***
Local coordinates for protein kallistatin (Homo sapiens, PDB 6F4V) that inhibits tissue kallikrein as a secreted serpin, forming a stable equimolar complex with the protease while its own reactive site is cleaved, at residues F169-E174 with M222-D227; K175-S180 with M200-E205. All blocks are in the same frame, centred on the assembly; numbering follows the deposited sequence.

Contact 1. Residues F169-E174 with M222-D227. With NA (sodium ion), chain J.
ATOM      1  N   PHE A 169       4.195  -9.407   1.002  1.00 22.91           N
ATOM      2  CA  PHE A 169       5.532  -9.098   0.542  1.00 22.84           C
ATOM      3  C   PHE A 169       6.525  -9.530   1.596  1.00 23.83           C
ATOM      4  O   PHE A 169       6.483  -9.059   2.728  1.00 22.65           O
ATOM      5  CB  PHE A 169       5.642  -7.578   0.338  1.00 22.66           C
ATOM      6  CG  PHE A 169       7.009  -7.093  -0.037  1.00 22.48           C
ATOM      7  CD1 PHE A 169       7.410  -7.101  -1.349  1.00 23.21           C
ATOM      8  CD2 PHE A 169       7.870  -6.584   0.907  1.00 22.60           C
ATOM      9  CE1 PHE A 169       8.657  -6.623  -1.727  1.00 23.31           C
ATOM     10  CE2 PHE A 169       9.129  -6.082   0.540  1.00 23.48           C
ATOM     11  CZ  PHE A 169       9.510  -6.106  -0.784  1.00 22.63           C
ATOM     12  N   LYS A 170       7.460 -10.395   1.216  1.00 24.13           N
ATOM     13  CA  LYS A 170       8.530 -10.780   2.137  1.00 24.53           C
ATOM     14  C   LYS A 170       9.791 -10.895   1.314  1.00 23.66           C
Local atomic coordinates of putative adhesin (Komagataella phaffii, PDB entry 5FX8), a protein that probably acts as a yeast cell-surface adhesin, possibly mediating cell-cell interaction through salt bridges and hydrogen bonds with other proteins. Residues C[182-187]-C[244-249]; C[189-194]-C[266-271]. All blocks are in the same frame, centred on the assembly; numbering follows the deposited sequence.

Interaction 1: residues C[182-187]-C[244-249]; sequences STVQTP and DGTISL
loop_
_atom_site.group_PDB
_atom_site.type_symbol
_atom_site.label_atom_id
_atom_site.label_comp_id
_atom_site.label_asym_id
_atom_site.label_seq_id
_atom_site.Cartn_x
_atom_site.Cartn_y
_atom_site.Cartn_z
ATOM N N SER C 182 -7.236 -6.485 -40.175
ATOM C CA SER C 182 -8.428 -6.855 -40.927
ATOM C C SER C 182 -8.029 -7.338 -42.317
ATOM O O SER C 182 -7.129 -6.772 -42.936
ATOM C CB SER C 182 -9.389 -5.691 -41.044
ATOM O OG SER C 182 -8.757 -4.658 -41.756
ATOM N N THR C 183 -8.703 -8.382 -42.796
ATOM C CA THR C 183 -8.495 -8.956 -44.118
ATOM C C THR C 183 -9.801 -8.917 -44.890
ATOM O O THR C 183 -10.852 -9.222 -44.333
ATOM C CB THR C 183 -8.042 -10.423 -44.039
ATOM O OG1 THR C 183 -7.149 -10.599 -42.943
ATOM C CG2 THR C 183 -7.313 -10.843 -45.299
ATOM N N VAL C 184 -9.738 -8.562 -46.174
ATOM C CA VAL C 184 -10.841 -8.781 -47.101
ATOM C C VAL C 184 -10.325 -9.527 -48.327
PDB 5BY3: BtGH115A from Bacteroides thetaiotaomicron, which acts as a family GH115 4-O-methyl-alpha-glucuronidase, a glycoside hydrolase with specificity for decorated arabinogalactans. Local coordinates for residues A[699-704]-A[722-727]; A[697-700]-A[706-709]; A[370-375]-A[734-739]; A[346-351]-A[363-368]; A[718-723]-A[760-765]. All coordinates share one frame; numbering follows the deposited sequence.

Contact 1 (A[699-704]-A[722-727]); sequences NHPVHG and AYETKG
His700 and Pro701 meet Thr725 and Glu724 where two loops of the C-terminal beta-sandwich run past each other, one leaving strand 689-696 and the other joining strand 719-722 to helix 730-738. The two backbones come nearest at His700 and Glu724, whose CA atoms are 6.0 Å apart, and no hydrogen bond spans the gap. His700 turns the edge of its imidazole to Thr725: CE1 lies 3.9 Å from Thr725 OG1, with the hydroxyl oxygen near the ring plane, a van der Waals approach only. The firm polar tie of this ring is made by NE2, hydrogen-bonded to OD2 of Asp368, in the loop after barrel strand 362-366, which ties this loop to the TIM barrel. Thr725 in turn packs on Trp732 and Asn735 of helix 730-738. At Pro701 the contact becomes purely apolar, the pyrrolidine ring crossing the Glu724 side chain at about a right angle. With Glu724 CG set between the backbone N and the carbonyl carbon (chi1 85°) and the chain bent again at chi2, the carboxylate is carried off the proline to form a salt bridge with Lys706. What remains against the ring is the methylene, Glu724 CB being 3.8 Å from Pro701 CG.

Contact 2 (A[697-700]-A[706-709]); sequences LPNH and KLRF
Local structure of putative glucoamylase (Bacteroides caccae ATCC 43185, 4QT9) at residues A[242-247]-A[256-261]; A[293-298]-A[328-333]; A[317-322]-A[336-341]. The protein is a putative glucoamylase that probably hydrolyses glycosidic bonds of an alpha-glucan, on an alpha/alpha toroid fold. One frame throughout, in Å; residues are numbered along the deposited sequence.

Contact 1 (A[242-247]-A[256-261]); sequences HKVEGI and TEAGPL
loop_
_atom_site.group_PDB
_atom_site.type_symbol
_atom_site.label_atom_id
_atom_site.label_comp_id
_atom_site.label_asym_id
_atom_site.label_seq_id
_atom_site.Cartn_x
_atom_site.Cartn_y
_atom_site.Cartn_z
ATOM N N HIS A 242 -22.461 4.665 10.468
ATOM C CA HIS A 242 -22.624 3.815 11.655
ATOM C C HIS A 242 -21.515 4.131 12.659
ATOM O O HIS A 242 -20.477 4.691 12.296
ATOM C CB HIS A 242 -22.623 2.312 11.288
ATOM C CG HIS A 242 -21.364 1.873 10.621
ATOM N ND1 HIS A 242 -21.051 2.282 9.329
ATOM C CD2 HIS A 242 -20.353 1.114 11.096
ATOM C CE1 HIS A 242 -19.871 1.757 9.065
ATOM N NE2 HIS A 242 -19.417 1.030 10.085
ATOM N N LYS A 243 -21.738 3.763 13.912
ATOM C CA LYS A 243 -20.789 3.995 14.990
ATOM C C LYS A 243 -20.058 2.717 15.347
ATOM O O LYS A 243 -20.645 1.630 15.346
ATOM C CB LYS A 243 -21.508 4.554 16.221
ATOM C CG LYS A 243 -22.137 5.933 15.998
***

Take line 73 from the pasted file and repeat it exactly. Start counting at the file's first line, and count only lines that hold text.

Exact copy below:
ATOM C C LYS A 243 -20.058 2.717 15.347